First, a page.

Equitrac aims at monitoring and cutting costly print waste

Although reducing energy consumption remains a high priority on companies' sustainability agendas, there are plenty of dollars and trees to be saved through better management of MFPs, printers, copiers, and the like. Chris Wyszkowski, VP of marketing at Equitrac, speaks to that point knowledgably and enthusiastically. "If you have experience in an office environment, you'll know that if you go around and look at

Although reducing energy consumption remains a high priority on companies' sustainability agendas, there are plenty of dollars and trees to be saved through better management of MFPs, printers, copiers, and the like.

Chris Wyszkowski, VP of marketing at Equitrac, speaks to that point knowledgably and enthusiastically. "If you have experience in an office environment, you'll know that if you go around and look at the printers at the end of the day, invariably you'll see pages sticking of the output tray that are jobs that have never been collected -- or jobs people have printed two or three times but never needed," he says.

Equitrac, which has been around for some 30 years, offers software aimed at putting a dent in the pile of waste end-users print up every day. (Wyszkowski says that on average, 10 to 15 percent of volume prints are never collected.) Meanwhile, GreenPrint cites research that the average user waste $85 in paper and ink on unnecessary prints.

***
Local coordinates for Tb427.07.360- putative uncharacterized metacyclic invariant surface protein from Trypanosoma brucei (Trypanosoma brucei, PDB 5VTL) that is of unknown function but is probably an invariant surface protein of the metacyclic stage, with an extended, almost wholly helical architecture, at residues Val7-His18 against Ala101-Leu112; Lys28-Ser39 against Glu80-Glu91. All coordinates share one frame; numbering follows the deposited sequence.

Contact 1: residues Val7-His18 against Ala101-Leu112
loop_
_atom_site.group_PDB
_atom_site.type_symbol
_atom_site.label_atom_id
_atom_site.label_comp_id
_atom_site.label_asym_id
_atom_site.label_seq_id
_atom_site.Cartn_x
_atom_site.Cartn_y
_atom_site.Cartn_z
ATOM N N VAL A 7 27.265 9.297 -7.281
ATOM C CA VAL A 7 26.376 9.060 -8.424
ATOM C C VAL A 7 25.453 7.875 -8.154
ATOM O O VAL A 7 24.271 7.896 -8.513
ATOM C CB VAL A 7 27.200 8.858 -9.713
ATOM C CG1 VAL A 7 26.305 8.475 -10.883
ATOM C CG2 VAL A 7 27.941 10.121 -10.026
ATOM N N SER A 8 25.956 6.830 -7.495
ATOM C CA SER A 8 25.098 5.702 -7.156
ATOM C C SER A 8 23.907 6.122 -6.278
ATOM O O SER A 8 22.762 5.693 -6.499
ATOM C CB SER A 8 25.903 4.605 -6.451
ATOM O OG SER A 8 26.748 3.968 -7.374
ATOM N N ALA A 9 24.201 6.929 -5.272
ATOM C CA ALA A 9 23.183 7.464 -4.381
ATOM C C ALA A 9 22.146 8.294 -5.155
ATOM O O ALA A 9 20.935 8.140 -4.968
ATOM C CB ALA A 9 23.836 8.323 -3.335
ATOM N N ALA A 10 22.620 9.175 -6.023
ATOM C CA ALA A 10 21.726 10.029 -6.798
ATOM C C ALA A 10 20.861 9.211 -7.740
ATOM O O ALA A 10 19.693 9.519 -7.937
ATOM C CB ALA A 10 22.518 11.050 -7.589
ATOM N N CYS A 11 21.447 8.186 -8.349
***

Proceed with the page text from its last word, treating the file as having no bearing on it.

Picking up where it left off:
Once Equitrac is installed on the company network (it works with Windows, NetWare, UNIX, and Linux print servers), admins can use the suite to set and enforce policies that ensure that users only print what they need using the least expensive approach possible.

One of the most impressive components of the Equitrac solution is the Follow-You Printing unction. At most organizations, if a user prints a document, the selected printing device will immediately spit it out for the user to come collect -- and that may not ever happen. With Follow-You, a user must go to the machine and key in a password or swipe an ID card before the machine will complete the job. Any jobs that don't end up collected are deleted after a preset period of time.

An added benefit of Follow-You: Suppose you queued up a document for printing on the third floor for a meeting on the fifth -- but forgot to collect it before going up. Rather than having to schlep back down to three, you could find a printer on five, key in your passcode, and collect it there. (There's a clear security benefit to Follow-You, too: It means documents with sensitive information won't get scooped off the printer before they're collected by the rightful owner.)

Equitrac also lets admins limit the number of color prints a user can make, or what he or she can print in color. For example, you could create a policy that any document printed from Internet Explorer would have to use only black ink. Additionally, you could set a policy prompting users to print internal documents as two-sided docs, an obvious paper-saver.

In terms of energy management, the producgt could be configured to redirect print jobs to more power-efficient machines. "Take a 200-page print job sent to a local printer. [The software] could inform user of a better behavior: sending the job to a higher-capacity device that's more efficient and cost-effective," says Wyszkowski.

On top of the functionality aimed a reducing waste, Equitrac provides reporting that can let admins know down to a device level how printing resources are being used. There's a version aimed a law firms that can track which client a particular job is printed for so the client can be billed accordingly.

More information about Equitrac is available at the company Web site.

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